• Protozoan infection transmitted through the Anopheles mosquito
  • Incubation period 8–16 d
  • Periodicity of the disease is due to the life cycle of the protozoan:
    • Exoerythrocytic phase: Immature sporozoites migrate to liver, where they rapidly multiply into mature parasites (merozoites)
    • Erythrocytic phase: Mature parasites are released into circulation and invade RBCs
    • Replication within RBCs followed 48–72 hr later by RBC lysis and release of merozoites into circulation, repeating cycle
    • Fever corresponds to RBC lysis
  • Plasmodium falciparum:
    • Cause of most cases and almost all deaths
    • Usually presents as an acute, overwhelming infection
    • Able to infect red cells of all ages:
      • Results in greater degree of hemolysis and anemia
    • Causes widespread capillary obstruction:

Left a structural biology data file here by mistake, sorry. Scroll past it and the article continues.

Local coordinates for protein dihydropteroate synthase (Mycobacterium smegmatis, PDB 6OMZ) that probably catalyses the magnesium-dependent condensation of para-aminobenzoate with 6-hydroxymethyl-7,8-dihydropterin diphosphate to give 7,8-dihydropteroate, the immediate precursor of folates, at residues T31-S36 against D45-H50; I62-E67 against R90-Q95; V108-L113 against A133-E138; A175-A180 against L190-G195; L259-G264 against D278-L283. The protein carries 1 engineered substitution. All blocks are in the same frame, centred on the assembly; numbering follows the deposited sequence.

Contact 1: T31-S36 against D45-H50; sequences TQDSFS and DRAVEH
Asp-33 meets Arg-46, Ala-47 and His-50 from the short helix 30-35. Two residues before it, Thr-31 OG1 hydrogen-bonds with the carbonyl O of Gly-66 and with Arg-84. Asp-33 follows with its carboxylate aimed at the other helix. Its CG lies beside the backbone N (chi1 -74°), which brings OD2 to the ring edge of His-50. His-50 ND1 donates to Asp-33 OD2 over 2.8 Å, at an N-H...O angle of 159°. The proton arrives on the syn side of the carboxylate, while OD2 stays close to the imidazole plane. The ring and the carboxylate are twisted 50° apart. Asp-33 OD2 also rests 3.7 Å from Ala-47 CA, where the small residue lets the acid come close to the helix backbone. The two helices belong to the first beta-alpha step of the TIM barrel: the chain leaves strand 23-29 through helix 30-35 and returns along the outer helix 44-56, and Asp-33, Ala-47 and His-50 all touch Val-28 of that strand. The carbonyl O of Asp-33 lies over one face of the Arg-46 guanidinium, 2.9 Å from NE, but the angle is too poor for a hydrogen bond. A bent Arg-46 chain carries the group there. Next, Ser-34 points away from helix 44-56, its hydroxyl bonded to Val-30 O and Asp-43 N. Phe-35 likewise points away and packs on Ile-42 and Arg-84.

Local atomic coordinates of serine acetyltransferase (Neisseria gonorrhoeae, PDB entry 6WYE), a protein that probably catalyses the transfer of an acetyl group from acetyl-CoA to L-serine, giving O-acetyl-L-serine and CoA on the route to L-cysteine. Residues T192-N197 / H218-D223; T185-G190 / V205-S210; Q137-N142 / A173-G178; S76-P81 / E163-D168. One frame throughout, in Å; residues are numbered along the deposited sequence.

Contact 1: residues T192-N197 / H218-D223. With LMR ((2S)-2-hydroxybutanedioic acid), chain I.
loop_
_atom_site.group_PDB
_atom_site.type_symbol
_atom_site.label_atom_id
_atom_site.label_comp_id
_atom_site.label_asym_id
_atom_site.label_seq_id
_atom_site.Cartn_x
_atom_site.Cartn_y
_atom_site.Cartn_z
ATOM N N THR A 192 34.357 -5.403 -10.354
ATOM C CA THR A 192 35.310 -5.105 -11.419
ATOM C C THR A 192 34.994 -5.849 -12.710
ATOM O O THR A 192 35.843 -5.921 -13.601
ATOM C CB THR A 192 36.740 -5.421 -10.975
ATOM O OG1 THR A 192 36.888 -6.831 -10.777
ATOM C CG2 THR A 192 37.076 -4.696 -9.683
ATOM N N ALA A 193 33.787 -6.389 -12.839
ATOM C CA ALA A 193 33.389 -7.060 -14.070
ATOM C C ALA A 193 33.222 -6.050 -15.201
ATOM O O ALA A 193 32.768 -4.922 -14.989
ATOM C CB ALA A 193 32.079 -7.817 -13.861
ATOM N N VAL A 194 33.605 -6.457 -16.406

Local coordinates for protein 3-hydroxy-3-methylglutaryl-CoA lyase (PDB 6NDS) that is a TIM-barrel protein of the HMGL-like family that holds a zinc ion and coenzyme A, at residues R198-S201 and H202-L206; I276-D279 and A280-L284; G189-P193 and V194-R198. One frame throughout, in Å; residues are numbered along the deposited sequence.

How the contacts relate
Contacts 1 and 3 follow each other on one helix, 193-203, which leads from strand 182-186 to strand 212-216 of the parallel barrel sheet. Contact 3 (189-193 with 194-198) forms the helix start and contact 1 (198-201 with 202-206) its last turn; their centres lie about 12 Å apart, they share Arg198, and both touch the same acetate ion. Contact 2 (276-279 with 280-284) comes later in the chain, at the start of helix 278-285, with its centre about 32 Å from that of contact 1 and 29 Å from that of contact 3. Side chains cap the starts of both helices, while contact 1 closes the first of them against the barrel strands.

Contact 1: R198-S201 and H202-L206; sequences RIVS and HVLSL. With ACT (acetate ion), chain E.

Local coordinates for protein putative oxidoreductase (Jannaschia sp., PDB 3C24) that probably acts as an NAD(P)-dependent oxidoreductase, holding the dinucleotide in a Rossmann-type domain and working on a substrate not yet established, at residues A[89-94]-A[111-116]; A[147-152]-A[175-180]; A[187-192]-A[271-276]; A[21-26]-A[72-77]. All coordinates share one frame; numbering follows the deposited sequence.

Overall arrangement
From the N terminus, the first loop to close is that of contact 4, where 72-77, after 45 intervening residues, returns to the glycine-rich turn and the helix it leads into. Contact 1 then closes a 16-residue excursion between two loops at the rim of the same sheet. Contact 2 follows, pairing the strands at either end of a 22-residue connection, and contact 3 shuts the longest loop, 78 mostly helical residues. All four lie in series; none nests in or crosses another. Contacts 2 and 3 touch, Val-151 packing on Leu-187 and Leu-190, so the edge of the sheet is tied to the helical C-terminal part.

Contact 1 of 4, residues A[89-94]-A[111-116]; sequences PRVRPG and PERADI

• Results in end-organ hypoxia and dysfunction
    • More moderate infection in people who are on or who have recently stopped prophylaxis with an agent to which the P. falciparum is resistant
    • Post-traumatic immunosuppression may cause relapse of malaria in patients who have lived in endemic areas
  • Plasmodium vivax and Plasmodium ovale:
    • May present with an acute febrile illness
    • Dormant liver stages (hypnozoites) that may cause relapse 6–11 mo after initial infection
  • Plasmodium malariae:
    • May persist in the bloodstream at low levels up to 30 yr


  • Transmission usually occurs from the bite of infected female Anopheles mosquito
  • North American transmission possible:
    • Anopheles mosquitoes on east and west coasts of the U.S.
    • Transmission may also occur through infected blood products and shared needles

Pediatric Considerations
  • Sickle cell trait protective
  • Cerebral malaria more common in children
  • In highly endemic areas with minimal lab capability, all children presenting with febrile illness may be treated

Pregnancy Considerations
Pregnant patients, especially primigravida, at higher risk

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